The film of the year it isn't, but as a vehicle for Scarlett Johansson's budding action career, "Lucy" works.
Let’s talk about Lucy. Luc Besson’s latest sci-fi/action/horror/mess has so far been described as anything from unscientific to outlandish to downright laughable. So far critics have decried the plot, interspersed with gratuitous stock footage of hunting cheetahs (no, really) as a “frantic exercise in pseudoscience and goofball metaphysics” (The Chicago Reader). Still, even its worst critics admit that Lucy has its strong points – Scarlett Johansson’s performance being the strongest. Based mostly on her acting, The Telegraph's review goes as far as to call Lucy "the blockbuster of the summer."
If nothing else, Lucy is worth seeing for Scarlett Johansson alone.
According to Den of Geek’s Ryan Lambie, Johansson is “the magnet which holds Besson’s bonkers storyline together. The genre elements may scratch up against one another or sometimes collapse entirely, but Johansson remains a relateable, likeable lead, even when her character does things that go against the grain of a leading lady somewhat.”
Some note that Johansson is underserved by her role. While she delivers a disturbingly realistic performance as a trapped and terrified young woman in Taipei, forced to become a drug mule by the local drug kingpin, her character development just isn’t that impressive to some.
Watch the trailer for Lucy below.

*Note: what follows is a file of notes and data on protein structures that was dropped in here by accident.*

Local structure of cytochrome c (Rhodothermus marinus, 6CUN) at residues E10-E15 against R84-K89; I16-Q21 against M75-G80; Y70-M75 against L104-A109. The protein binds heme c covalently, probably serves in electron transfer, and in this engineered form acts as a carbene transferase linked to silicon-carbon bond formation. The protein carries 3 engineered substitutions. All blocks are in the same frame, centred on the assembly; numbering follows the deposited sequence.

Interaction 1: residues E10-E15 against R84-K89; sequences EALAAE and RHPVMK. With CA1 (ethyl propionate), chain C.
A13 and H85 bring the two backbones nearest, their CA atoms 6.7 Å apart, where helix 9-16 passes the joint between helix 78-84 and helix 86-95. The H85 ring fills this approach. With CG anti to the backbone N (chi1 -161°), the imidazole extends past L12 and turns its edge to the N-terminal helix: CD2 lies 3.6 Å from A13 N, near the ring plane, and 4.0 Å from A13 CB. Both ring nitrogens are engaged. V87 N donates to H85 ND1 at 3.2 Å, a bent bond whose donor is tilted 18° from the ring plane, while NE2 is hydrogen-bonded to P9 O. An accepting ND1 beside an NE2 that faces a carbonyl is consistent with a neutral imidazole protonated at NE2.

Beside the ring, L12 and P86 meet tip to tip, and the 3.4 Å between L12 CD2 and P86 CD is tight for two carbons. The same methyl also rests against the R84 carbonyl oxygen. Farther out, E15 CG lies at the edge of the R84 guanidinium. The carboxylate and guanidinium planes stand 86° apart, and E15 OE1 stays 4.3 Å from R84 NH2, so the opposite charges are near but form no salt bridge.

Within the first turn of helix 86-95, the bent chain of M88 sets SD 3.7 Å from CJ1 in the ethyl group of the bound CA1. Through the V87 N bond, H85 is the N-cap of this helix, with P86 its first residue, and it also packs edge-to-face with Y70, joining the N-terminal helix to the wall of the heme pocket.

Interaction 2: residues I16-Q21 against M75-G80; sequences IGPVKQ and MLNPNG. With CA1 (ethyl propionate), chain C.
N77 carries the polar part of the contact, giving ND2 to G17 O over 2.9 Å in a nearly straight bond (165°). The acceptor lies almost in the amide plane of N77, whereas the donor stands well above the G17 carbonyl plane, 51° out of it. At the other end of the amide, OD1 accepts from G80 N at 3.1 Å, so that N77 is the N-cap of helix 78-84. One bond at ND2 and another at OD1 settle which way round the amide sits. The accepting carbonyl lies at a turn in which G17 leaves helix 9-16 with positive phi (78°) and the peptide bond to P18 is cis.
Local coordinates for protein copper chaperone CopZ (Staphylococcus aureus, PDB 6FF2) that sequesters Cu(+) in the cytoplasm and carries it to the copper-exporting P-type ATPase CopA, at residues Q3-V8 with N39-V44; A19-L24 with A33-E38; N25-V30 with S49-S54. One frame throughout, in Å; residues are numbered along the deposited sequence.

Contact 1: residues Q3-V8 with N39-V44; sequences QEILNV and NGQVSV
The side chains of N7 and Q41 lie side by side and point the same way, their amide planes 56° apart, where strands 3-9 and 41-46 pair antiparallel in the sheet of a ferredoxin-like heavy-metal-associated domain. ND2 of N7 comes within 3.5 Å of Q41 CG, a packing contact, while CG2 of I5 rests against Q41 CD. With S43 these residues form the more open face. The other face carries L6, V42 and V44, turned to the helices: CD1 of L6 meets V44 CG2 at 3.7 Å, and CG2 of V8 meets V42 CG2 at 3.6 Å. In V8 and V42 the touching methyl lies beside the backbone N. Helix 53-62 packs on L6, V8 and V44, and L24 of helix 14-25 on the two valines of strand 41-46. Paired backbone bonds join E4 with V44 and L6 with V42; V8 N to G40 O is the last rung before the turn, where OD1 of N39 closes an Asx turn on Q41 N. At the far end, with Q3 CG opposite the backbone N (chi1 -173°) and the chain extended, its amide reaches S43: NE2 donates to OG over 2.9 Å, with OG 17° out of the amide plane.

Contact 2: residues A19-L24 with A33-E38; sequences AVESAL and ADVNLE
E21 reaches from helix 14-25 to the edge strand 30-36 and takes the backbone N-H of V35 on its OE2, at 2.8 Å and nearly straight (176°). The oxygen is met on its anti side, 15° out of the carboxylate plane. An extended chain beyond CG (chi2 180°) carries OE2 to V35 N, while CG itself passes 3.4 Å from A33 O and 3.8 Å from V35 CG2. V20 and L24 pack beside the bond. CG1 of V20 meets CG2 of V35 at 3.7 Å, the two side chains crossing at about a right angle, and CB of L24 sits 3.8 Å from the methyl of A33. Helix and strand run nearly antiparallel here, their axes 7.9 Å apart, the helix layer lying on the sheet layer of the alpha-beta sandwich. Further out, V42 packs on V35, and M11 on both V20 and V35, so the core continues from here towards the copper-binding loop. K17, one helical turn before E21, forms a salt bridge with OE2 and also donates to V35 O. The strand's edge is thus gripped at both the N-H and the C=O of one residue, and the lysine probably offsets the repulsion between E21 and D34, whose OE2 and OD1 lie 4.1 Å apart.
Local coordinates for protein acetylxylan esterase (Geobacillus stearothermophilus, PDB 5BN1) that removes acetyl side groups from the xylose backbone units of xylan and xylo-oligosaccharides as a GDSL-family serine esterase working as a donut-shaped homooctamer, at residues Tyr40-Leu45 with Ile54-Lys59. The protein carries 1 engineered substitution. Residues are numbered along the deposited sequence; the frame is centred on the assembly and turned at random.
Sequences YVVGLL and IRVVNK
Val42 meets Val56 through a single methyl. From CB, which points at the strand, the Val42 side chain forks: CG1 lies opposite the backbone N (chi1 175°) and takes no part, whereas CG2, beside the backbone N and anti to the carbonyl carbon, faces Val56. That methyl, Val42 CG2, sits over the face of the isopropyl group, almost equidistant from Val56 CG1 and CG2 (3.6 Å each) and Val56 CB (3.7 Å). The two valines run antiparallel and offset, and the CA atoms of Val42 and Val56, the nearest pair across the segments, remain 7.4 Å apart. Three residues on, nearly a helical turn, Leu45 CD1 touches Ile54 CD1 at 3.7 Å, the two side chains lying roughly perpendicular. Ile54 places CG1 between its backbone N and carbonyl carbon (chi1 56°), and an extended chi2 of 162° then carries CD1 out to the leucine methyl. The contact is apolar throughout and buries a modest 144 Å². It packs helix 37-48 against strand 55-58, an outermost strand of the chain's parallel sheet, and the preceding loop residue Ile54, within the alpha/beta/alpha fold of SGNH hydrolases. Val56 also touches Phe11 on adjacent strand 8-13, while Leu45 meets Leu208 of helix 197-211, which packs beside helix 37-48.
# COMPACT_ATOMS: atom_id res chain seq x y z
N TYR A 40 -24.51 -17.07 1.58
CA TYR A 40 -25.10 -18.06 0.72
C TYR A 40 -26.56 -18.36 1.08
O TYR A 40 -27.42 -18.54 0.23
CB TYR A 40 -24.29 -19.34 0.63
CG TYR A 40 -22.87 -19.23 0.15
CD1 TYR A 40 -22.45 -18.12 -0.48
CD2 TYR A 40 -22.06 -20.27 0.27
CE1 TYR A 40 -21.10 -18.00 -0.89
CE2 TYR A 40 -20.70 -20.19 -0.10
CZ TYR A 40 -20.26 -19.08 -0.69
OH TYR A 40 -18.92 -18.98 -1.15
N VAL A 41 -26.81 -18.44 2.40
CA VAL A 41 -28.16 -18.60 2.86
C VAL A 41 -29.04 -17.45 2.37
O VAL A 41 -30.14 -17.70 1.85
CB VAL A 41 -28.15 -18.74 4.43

The Verge’s Molly Osberg explains: “But without pain and desire, charm or glory, Lucy makes for a deeply uninteresting lead. When Scarlett Johanssen played an AI she was more human, and if Lucy can’t eke joy out of her superhuman powers, it’s almost impossible for her viewers to. It’s a fact made even more frustrating given Johanssen’s pre-super-drug performance, a genuinely claustrophobic 10 minutes in which the actress’ body seems to physically shrink as she realizes what’s in store for her.”
For his part, Besson defended the more ridiculous bits of his movie in a recent interview for Vulture: “Do they think that I don’t know this? I work on this thing for nine years and they think that I don’t know it’s not true? Of course I know it’s not true!”
He did say, however, that parts of it are true. CPH4, the magical drug that revves up Lucy’s brain, is in fact a real substance. And expecting mothers really do produce it six weeks into the pregnancy. Only the name is changed, for obvious reasons.
Besson also manages to justify most of the film’s not-so-scientific moments. And if viewers can get past those, Lucy generally holds up as a solid, if chaotic action flick with an engaging lead – definitely worth the admission price. Lucy is out in the UK on August 22.